China is infamous for their Internet censorship and the “great firewall of China,” but a leaked speech to the Standing Committee of the national People’s Congress on April 29 contains rhetoric that implies a Chinese Internet that not only defensively protects its citizens from outside influence, but also actively spreads government propaganda to the four corners of the Earth. This planned effort to change public opinion using the Internet was outlined in an accidentally uncensored speech by Wang Chen, deputy director of the Propaganda Department. The speech was promptly removed from the official government website once it was posted. According the Sydney Morning Herald, an advocacy group Human Rights in China picked up the speech before it was taken down for sanitation and relocation.
Wang was optimistic about China’s use of the Internet to promote its ideals. Here are some excerpts from the speech:
“The Internet has broadened the front of our propaganda and ideological work. In recent years, we have used the Internet to vigorously organize and launch positive propaganda, and actively strengthen our abilities to guide public opinion. [As a result,] we have been able to play an important role in serving the overall interests of the Party and our country, and have achieved major innovations in the Party’s propaganda and ideological work in the new era.”
“Government agencies at all levels and in all regions have gradually built mechanisms to guide public opinion through integrating the functions of propaganda departments and actual work departments, integrating online media and traditional media, and integrating major news websites and commercial websites. These mechanisms have continuously improved the capabilities and levels of public opinion guidance. Under the unified leadership of the Party, we organized initiatives to guide public opinion related to major emergency incidents, hot topics related to people’s welfare, and key ideological issues.”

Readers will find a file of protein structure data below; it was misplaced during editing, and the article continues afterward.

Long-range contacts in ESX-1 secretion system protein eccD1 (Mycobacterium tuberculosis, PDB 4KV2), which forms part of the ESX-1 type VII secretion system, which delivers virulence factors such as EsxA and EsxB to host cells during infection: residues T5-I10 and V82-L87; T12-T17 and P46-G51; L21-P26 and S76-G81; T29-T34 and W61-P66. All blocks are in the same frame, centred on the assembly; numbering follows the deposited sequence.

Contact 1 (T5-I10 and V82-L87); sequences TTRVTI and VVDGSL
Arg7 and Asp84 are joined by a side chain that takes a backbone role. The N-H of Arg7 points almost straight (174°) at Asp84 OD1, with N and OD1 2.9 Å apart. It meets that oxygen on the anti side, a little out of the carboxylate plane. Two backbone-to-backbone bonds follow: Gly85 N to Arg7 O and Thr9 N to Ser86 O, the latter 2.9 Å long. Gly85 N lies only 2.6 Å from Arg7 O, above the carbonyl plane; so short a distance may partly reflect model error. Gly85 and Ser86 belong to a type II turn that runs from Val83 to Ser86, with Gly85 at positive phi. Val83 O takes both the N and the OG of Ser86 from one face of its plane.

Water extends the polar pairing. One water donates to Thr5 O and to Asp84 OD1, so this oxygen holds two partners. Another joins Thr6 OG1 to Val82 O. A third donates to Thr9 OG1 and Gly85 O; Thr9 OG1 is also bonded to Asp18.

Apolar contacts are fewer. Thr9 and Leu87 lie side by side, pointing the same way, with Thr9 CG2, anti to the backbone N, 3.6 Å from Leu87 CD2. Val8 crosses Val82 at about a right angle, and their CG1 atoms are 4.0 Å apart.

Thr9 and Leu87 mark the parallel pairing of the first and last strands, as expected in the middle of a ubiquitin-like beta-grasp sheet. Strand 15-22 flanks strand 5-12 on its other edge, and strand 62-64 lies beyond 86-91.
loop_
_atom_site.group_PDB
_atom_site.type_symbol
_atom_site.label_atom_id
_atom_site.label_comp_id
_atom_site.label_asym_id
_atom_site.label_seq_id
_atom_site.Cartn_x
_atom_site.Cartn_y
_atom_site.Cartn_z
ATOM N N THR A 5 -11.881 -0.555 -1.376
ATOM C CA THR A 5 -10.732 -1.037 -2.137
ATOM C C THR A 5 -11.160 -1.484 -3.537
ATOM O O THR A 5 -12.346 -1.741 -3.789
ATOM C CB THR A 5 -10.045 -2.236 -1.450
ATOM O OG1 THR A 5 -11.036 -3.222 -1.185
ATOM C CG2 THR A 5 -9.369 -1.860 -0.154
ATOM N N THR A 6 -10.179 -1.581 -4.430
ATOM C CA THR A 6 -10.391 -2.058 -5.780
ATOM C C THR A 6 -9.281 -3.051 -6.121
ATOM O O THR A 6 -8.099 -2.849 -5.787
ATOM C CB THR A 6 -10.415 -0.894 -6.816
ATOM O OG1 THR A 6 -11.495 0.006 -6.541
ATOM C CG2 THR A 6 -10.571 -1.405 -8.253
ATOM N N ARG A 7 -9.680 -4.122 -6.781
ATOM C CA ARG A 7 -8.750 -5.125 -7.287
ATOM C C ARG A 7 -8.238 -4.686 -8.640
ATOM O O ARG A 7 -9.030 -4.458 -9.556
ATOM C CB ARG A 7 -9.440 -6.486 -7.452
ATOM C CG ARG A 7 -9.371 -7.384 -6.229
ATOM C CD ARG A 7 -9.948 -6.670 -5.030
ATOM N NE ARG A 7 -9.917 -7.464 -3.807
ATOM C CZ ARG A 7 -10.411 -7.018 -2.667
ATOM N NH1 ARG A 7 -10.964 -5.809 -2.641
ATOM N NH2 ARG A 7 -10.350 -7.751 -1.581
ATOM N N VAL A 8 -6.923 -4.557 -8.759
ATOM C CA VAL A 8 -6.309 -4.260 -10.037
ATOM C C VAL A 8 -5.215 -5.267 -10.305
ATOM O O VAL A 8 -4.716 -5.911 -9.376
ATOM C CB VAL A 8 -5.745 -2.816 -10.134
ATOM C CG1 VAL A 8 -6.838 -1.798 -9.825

“About 44 news and commercial websites have launched foreign language channels. [As a result,] our ability to disseminate information to the outside world has markedly strengthened. These foreign language channels are becoming an important force in countering the hegemony of Western media and in bolstering our country’s cultural soft power.”
Wang goes on to outline major government institutions and departments and their respective responsibilities in the proper management of the Chinese Internet. According Anne-Marie Brady, a Chinese propaganda expert at the University of New Zealand, this behavior is simply endemic of Chinese isolationism regarding global connectivity. “'China has this goal of establishing a Chinese intranet, removing China from the global Internet, and you can see that in this report.'' This wouldn't be the first time China is described as isolationist. Google, through a stroke of diplomatic magic, managed to get China to renew their license to operate their website on Chinese networks last week. The site faced nearly unstoppable pushback from the Chinese Government when they let the Chinese people use Google to for unfiltered search.